R were appointed receivers of a flat and wished to sell it. They discovered that D was in occupation and brought trespasser proceedings against them (CPR 55.4, using the form required by CPR 55.4 (i.e. N121) in order to obtain vacant possession.

D claimed that they had been in possession pursuant to a tenancy agreement and filed a Defence accordingly and the matter was listed for trial. The day before the hearing D finally produced the documents relied upon to establish a tenancy. R suggested that the proceedings should be withdrawn as they needed more time to consider the documents because they did not consider that they were genuine. A signed consent order was then delivered to the court providing for the proceedings to be dismissed.

Subsequently fresh proceedings were commenced for possession claiming amongst other matters, that any tenancy was fraudulent. D sought to strike out this fresh claim on the basis of estoppel or abuse; the previous action had been dismissed (and not discontinued) and therefore there was a cause of action estoppel, alternatively it was an abuse of process. Neither argument succeeded before either the District or Circuit Judge on appeal. The case came before the Court of Appeal.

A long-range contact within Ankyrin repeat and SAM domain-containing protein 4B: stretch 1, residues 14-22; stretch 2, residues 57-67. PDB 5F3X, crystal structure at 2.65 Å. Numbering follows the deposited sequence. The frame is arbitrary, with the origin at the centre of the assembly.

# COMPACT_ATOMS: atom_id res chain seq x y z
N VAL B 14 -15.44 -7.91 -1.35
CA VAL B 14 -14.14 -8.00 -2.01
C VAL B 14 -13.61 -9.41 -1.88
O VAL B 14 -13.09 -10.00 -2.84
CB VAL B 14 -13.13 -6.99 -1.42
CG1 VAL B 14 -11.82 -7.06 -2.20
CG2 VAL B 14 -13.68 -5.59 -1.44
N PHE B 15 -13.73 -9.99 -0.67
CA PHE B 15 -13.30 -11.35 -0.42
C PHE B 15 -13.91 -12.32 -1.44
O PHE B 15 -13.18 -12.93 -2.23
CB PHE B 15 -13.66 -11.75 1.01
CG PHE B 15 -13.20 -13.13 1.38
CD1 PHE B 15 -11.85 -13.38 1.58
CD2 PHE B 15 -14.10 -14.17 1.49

Appeal dismissed.

The Court of Appeal considered first the claim of abuse of process. After reviewing Johnson v Gore Wood & Co [2002] 2 AC 1, and noting that the basis of an argument for abuse was founded on what the parties had understood they had compromised in proceedings, Lewison LJ said: